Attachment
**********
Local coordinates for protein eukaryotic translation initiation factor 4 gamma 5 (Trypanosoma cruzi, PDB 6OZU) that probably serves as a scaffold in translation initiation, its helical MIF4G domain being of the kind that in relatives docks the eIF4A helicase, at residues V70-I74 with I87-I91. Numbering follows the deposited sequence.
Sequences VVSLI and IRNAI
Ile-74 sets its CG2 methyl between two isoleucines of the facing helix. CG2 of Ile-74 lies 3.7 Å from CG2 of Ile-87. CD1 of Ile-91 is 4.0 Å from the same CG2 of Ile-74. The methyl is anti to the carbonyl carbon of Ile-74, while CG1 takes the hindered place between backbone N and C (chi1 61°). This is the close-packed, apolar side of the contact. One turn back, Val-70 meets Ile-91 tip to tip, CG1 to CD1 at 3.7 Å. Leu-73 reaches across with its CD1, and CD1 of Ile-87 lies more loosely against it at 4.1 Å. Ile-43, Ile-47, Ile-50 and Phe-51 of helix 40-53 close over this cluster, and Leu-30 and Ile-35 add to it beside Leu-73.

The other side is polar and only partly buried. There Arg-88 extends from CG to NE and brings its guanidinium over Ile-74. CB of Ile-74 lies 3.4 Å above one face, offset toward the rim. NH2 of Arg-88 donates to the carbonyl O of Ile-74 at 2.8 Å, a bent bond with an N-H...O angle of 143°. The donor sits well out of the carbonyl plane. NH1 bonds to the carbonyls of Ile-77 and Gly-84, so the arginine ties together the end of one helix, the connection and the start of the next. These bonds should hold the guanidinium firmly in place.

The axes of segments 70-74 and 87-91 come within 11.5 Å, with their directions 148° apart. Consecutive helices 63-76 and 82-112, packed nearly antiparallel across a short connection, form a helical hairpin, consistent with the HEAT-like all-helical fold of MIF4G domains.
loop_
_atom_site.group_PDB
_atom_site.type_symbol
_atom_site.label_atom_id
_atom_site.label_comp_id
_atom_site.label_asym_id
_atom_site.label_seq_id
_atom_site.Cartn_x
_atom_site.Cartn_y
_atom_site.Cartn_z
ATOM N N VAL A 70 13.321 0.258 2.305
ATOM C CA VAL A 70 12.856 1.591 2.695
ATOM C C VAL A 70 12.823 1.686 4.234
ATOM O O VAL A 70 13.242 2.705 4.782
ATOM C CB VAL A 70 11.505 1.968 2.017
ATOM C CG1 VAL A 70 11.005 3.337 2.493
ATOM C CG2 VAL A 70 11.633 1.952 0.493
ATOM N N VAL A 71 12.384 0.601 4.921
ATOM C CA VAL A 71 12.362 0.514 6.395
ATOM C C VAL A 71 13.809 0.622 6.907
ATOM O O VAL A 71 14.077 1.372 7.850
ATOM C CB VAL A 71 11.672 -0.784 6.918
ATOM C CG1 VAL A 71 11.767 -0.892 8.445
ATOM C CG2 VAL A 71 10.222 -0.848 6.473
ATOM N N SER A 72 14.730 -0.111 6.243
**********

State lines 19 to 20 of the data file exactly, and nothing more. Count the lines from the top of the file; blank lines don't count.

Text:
ATOM O O VAL A 70 13.242 2.705 4.782
ATOM C CB VAL A 70 11.505 1.968 2.017